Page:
I don’t remember now what he said, but I agreed with all of it. He got huge cheers when he talked about saving the environment and when he mentioned Hillary and “Al Gore’s movie.” Although he never talked about Bush directly, he did chide those who waste money on war instead of fighting against global warming. The students listened attentively, even though it seemed to me like Clinton was more interested in addressing the media than he was the kids. He ended by urging us all to spread the good word about Proposition 87 and then waved good-bye.
It was 11AM. Most of the students headed off to class, while I rushed to catch the bus. Less than a month to go until the election...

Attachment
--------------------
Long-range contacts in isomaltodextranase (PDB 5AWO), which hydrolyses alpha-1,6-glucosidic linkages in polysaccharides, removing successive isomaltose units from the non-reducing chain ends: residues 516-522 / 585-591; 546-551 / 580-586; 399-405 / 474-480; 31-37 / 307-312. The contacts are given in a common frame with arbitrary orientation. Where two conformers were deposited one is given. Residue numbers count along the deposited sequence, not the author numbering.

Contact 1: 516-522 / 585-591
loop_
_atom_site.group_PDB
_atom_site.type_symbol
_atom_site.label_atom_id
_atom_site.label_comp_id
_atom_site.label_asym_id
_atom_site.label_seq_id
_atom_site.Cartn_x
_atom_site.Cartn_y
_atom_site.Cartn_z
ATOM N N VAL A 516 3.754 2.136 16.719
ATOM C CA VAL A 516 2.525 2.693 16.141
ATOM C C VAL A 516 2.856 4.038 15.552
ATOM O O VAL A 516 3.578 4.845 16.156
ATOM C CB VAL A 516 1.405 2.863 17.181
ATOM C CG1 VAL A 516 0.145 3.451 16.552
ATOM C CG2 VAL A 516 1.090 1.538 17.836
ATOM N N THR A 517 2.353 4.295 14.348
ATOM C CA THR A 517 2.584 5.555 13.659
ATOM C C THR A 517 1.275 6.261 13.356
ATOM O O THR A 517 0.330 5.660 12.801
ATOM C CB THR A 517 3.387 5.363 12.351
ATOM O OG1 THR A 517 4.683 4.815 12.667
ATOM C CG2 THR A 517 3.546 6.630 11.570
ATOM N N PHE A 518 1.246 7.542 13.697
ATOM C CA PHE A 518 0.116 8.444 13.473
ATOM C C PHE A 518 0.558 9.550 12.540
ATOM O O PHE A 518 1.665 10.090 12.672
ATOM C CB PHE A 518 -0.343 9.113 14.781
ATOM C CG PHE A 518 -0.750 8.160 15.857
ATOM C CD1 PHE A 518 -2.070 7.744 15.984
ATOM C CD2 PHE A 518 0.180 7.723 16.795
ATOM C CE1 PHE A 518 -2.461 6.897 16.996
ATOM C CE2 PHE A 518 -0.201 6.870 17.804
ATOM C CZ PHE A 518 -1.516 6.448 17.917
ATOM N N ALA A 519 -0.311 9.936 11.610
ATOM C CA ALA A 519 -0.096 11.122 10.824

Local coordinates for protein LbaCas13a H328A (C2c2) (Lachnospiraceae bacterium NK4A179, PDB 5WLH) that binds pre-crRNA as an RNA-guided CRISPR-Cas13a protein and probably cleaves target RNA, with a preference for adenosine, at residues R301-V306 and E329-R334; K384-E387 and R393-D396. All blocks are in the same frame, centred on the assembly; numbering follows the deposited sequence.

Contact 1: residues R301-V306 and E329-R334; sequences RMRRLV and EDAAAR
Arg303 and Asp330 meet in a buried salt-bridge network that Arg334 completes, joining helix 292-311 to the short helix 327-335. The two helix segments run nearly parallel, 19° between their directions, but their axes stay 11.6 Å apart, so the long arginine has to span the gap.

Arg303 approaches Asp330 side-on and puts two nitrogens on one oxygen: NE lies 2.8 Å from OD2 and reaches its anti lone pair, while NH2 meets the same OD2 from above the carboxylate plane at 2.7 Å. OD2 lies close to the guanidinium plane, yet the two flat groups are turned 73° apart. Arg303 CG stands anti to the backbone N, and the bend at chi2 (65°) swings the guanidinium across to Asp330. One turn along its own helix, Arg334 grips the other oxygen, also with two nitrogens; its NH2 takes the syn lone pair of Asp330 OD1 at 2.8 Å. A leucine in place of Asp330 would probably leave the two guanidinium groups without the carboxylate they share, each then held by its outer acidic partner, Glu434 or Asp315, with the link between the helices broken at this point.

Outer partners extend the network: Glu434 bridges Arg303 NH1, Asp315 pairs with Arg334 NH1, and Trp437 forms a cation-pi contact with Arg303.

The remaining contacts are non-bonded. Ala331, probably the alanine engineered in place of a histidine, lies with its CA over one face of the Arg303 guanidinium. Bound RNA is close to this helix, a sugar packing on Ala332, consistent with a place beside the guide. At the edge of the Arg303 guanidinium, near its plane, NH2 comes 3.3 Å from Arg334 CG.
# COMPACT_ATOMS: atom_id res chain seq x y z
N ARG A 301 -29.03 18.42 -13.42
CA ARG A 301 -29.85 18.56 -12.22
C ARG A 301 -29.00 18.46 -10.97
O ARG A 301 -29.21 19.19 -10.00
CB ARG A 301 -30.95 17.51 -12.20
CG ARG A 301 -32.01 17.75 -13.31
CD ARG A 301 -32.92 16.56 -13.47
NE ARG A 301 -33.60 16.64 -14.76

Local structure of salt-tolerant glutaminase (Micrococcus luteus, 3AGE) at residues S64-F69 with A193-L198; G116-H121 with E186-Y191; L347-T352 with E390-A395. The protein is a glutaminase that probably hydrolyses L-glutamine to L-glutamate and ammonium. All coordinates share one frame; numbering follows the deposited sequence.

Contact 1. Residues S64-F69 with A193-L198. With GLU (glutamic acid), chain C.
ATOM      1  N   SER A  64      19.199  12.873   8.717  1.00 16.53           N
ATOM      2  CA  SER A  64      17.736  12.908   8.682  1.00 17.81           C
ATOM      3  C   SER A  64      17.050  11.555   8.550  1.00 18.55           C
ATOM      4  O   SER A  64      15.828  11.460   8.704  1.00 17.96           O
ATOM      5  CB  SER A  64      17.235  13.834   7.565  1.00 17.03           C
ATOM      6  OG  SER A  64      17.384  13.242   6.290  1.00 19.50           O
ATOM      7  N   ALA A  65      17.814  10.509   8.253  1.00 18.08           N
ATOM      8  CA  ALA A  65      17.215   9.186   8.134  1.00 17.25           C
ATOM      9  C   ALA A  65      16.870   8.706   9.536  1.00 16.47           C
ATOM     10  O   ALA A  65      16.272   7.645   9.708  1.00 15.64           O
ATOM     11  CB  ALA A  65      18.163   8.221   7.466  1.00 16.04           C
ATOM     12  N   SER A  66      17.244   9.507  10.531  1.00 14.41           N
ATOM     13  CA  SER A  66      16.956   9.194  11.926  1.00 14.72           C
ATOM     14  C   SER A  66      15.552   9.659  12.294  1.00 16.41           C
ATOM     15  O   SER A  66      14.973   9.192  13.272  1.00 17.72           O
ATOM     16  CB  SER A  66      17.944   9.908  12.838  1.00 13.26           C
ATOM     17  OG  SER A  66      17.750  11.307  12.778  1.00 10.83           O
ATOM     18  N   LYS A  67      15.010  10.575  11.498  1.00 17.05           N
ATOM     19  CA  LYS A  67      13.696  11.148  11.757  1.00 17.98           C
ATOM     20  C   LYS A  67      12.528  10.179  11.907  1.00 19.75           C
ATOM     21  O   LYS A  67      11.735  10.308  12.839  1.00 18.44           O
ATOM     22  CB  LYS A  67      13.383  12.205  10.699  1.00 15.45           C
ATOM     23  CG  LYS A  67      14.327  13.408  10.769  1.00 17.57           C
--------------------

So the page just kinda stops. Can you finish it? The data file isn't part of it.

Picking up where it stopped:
Tuesday, October 03, 2006
As you know by now, Tim and I love Los Angeles and one of the things we love most about the city is its architecture. Few things in this world can compare to the architectural magnificence of Bullocks Wilshire or the simple beauty of the Eames house overlooking Pacific Palisades. This past weekend we were thrilled to be able to tour some the most famous houses in Los Angeles.
On Saturday, we participated in the Silver Lake Modernism tour of mid-twentieth century homes designed and built by some of the most prominent architects of the period. First up were the Bubeshko apartments, designed by Rudolph Schindler, one of the most influential local architects, possibly second in importance only to Frank Lloyd Wright, his mentor. Constructed in the late 1930s, the multifamily dwellings are set back against a hillside and make liberal use of plywood. I was ready to sell our house and move into the topmost apartment until I learned the monthly rent was $3500!